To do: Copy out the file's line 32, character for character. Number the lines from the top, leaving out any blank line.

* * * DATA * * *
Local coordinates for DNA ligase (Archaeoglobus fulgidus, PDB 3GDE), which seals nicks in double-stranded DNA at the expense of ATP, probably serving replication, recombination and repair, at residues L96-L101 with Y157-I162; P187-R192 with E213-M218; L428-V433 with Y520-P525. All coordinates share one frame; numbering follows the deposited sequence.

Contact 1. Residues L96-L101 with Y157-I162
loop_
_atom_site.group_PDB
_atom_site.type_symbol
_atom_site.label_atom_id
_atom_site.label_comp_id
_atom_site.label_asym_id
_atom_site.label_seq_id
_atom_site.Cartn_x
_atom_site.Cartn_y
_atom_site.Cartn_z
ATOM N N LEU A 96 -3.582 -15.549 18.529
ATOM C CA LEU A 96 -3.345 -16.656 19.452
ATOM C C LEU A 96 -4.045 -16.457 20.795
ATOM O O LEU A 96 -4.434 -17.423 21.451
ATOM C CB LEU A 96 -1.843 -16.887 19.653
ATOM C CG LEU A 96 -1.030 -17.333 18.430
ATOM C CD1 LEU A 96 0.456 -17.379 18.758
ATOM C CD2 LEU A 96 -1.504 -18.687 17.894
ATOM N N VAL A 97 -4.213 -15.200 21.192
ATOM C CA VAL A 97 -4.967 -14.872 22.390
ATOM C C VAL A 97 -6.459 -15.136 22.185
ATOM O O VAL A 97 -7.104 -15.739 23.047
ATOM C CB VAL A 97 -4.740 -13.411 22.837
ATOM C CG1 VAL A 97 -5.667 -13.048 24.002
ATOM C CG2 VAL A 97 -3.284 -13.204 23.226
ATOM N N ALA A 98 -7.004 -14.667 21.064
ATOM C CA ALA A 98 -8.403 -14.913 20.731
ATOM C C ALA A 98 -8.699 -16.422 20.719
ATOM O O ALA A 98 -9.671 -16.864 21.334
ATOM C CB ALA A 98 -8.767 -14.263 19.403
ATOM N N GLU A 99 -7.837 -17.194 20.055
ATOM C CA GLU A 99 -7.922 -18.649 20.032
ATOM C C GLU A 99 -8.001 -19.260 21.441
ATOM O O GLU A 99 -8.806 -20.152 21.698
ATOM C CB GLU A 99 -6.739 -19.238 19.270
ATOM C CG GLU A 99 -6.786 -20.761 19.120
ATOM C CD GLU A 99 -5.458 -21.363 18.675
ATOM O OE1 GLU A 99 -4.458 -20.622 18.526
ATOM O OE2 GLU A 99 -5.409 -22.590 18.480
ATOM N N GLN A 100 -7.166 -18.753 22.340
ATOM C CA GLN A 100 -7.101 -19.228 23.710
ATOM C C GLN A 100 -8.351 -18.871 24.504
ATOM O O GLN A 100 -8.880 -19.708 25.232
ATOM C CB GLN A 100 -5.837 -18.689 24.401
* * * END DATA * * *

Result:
ATOM C CB ALA A 98 -8.767 -14.263 19.403